It’s a simple concept – and certainly not new – that finding balance in your life after 60 may be one of the most important things you do to prepare yourself for the years ahead.
You may think that most of your challenges are behind you, but the natural progression of life dictates that unexpected things will happen to you as you age. Few people are ready, as they reach 60, for the onslaught of physical and neurological changes that confront them.
These challenges may come quickly, or take several years, but you will not be able to ignore them. They will interfere with your well-being and disturb the sense of balance that you have nurtured over the years.
Here are some of the changes (not counting infectious diseases), according to the AARP, that you can expect as you move toward your 70s and 80s:
You may experience changes in the ear canal and eardrum, resulting in hearing loss. This happens to about 45 percent of people over 60, rising to 68 percent among those over 70. The ability to hear high-frequency tones is usually the first to be affected.
You might find it harder to see in dim light. People over 60 need three times as much light to read as 20-year-olds. After age 60, the incidence of macular degeneration increases.
The risk of heart disease rises with age: It’s the leading cause of death for people 75 to 84.
Rates of cancer increase with age, with the majority of cancer cases occurring in patients older than 65.
You will think your body is conspiring against you. You begin to experience aches and pains that were never there before – colds that won’t go away, shaky hands that interfere with even simple tasks and heart palpitations that frighten you.
When you get a medical check-up, doctors tell you that these changes shouldn’t surprise you – after all, you are getting older. Due to a weakened immune response, you can expect these problems more frequently.
As these challenges escalate, you begin to accept that losses might be your new normal. However, recent research assures us that not everything is bleak after 60, and that more positive changes, both physical and psychological, might be on the horizon.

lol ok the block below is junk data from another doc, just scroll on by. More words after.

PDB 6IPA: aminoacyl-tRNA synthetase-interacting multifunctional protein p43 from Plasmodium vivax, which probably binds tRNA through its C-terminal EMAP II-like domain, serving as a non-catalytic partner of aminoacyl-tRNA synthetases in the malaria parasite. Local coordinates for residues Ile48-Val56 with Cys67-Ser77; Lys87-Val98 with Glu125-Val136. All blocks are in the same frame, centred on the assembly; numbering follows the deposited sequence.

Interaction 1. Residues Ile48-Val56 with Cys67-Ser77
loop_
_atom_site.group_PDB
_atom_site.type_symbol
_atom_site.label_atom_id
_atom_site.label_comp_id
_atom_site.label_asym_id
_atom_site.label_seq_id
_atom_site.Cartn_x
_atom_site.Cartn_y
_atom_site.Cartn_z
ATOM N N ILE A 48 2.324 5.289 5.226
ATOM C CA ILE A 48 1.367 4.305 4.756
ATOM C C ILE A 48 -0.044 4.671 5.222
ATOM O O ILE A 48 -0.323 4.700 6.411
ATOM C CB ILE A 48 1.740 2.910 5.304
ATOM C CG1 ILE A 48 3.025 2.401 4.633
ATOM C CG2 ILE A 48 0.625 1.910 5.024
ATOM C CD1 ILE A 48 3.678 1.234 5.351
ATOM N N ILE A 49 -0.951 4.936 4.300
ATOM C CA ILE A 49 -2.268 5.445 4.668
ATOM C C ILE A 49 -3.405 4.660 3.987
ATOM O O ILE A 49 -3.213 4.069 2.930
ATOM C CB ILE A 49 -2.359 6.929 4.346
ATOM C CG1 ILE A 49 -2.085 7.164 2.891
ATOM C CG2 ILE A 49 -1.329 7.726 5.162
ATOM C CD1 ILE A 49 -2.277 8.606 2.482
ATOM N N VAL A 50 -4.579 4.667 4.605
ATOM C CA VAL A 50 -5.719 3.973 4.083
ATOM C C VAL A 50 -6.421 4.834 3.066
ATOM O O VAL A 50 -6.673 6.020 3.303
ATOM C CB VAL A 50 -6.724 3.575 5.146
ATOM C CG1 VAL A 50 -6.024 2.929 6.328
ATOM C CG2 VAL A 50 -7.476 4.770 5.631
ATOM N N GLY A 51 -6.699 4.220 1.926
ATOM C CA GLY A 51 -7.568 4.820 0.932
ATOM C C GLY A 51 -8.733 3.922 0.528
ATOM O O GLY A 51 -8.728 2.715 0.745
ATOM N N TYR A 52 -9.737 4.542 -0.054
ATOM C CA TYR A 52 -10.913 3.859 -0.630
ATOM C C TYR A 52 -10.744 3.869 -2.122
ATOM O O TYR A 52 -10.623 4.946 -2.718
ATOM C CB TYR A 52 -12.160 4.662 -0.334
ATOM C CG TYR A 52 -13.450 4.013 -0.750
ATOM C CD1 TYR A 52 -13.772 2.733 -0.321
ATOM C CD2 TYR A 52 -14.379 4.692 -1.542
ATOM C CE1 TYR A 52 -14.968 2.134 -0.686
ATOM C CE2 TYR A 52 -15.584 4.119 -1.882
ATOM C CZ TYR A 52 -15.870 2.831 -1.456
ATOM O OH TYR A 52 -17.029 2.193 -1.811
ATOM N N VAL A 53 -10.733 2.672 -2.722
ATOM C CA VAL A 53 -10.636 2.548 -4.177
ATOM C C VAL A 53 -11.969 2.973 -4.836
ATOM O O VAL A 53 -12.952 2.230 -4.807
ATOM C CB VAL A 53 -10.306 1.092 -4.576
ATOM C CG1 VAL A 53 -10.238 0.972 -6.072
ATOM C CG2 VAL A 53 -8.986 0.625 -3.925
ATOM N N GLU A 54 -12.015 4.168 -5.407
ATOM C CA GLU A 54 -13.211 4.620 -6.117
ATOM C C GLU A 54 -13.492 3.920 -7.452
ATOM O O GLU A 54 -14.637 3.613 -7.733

Here are some facts you may or may not have heard before:
Recent research shows that many aspects of the brain are plastic and can be altered even in adults. The brain is constantly adapting, and neurogenesis – i.e., the growth of new brain cells – can continue well into your 60s and beyond. Thus the capacity to learn new things stays strong, according to geriatric researchers.
Studies show that older people are the happiest demographic, and they are significantly happier than their middle-aged counterparts.
This may be due to a learned ability to deal better with hardships and negative events. Also, being older has made them more uninhibited and less concerned about pleasing others.
As you age and experience new things, you are better able to differentiate between what matters, and what doesn’t. You are better at identifying the things that are within your control, and the issues that are best left to others.
At this stage you have finally learned to worry less and appreciate more. Now that you know what is important to you, it is an excellent time to pursue dreams and passions that you have put on hold.
You know what you are capable of. As a result, you set realistic boundaries and you stop selling yourself short. You are no longer so afraid to fail, and are now able to start taking the chances and risks that you hesitated to take in the past.
This stage results in a sense of inner freedom, allowing you to express yourself authentically – something you have always yearned to do.
If there’s a message in this anywhere, it would be that age has given you the perspective to appreciate that there are losses in life, and that you are strong enough to accept them. Age has also provided you with unique benefits that can only be derived from living a long time and gaining wisdom.
Somewhere between the pain of loss and the certainty that comes with knowing that ‘when one door closes, another one always opens,’ you will have learned how to strike a balance.
How do you approach the positives and negatives in your life? Do you tend to keep score, thinking, “Well, this bad thing has happened, now I’m due for something good to happen for me”? Join the conversation about reaching a point of balance in your life!
Tags Getting Older